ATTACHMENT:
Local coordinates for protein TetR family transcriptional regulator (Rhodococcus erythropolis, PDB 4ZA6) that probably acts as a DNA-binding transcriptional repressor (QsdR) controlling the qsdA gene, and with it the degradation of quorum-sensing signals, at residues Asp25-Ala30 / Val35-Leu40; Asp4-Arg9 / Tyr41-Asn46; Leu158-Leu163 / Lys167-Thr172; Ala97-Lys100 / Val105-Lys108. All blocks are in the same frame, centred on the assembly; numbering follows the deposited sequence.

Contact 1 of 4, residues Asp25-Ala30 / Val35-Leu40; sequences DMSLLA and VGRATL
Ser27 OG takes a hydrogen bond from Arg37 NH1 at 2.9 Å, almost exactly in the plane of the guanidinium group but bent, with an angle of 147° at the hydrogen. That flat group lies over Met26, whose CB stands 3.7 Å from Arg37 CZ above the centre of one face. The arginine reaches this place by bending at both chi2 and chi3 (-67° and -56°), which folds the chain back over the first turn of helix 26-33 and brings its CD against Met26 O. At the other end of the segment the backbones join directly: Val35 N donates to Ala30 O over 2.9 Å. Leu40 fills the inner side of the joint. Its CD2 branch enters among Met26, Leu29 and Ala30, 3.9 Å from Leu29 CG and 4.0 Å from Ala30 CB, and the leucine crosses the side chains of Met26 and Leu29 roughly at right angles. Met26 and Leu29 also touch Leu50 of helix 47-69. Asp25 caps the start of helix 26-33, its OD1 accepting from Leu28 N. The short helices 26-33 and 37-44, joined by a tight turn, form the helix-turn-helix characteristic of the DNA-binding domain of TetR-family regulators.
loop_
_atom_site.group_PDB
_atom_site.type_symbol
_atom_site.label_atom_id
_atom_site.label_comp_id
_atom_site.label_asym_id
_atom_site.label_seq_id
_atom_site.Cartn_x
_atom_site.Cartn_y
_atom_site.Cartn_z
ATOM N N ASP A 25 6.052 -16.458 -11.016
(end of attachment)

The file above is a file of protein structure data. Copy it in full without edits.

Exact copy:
Local coordinates for protein TetR family transcriptional regulator (Rhodococcus erythropolis, PDB 4ZA6) that probably acts as a DNA-binding transcriptional repressor (QsdR) controlling the qsdA gene, and with it the degradation of quorum-sensing signals, at residues Asp25-Ala30 / Val35-Leu40; Asp4-Arg9 / Tyr41-Asn46; Leu158-Leu163 / Lys167-Thr172; Ala97-Lys100 / Val105-Lys108. All blocks are in the same frame, centred on the assembly; numbering follows the deposited sequence.

Contact 1 of 4, residues Asp25-Ala30 / Val35-Leu40; sequences DMSLLA and VGRATL
Ser27 OG takes a hydrogen bond from Arg37 NH1 at 2.9 Å, almost exactly in the plane of the guanidinium group but bent, with an angle of 147° at the hydrogen. That flat group lies over Met26, whose CB stands 3.7 Å from Arg37 CZ above the centre of one face. The arginine reaches this place by bending at both chi2 and chi3 (-67° and -56°), which folds the chain back over the first turn of helix 26-33 and brings its CD against Met26 O. At the other end of the segment the backbones join directly: Val35 N donates to Ala30 O over 2.9 Å. Leu40 fills the inner side of the joint. Its CD2 branch enters among Met26, Leu29 and Ala30, 3.9 Å from Leu29 CG and 4.0 Å from Ala30 CB, and the leucine crosses the side chains of Met26 and Leu29 roughly at right angles. Met26 and Leu29 also touch Leu50 of helix 47-69. Asp25 caps the start of helix 26-33, its OD1 accepting from Leu28 N. The short helices 26-33 and 37-44, joined by a tight turn, form the helix-turn-helix characteristic of the DNA-binding domain of TetR-family regulators.
loop_
_atom_site.group_PDB
_atom_site.type_symbol
_atom_site.label_atom_id
_atom_site.label_comp_id
_atom_site.label_asym_id
_atom_site.label_seq_id
_atom_site.Cartn_x
_atom_site.Cartn_y
_atom_site.Cartn_z
ATOM N N ASP A 25 6.052 -16.458 -11.016